I had one huge expectation that didn’t happen: I expected to have a reunion with Loren when I returned from Ukraine. I couldn't wait! It was not meant to be.. Loren was one of my biggest boosters. He was so glad I was a Peace Corps Volunteer (PCV) and he followed my adventure with loving faithfulness. He had no doubts about what I was doing. When others doubted, he affirmed. He understood. I loved his comments on my blogs and our email exchanges.

But there is no reunion. And I find myself grieving again, like I did after the news of his sudden death almost one year ago. I cry for my brother. More than anyone, he embodied the Peace Corps spirit. Now I'm hoping he's a PCV in heaven. It’s something he wanted to do. For sure he’s my PCV angel, united once again, together again.

My Pysansky Apartment

Pysansky Easter eggs. Collage: Living room, bedroom, kitchen and funky enclosed porch with leftover colors.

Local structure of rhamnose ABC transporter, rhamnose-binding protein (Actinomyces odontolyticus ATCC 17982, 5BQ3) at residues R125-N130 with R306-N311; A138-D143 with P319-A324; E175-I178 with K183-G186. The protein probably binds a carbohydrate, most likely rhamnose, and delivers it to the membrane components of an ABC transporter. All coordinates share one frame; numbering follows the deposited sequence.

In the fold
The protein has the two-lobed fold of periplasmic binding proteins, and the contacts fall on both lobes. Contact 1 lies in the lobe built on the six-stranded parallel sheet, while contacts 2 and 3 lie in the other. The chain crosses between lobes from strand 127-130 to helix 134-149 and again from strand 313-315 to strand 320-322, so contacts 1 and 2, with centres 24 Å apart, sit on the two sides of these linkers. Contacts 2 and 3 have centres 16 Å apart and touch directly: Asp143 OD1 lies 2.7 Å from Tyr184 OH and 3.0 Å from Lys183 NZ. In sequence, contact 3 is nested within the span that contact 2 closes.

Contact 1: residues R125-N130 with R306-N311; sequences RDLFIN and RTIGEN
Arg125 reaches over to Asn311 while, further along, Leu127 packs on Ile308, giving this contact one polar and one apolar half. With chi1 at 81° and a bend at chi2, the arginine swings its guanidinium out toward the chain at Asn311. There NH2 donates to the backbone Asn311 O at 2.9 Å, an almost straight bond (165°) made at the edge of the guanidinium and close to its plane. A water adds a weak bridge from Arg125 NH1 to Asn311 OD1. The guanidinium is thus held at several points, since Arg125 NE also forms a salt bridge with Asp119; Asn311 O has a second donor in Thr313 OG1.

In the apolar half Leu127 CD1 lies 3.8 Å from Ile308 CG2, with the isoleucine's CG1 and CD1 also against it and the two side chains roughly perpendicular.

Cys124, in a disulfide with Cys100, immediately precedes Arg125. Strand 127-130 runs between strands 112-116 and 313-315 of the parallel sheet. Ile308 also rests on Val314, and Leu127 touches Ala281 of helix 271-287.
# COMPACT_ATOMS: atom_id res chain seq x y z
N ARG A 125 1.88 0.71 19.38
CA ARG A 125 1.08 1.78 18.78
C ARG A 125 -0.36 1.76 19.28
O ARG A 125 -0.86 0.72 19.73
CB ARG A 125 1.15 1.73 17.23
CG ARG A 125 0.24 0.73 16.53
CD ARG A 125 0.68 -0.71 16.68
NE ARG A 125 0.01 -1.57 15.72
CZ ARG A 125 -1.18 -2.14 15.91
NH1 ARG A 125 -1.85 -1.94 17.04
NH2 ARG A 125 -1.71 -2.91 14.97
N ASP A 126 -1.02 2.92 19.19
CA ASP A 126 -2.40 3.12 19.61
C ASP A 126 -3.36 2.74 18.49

The painting is done. My apartment looks bright and cheerful, a house of many colors, like Ukrainian pysansky. The furnishings are lovingly borrowed from my daughters, who set me up and got me going.

Now all I have to do is get my furniture and stuff up here from St. Petersburg, Florida, decide what to keep and what to unload, and then I’ll be a true Sylvanian. A citizen of Sylvania, Ohio.

Not Transylvania, the mysterious land of Dracula in

Romania’s Carpathian mountains, a region whose history, culture and boundaries are still contested. I had hoped I might be a PCV there.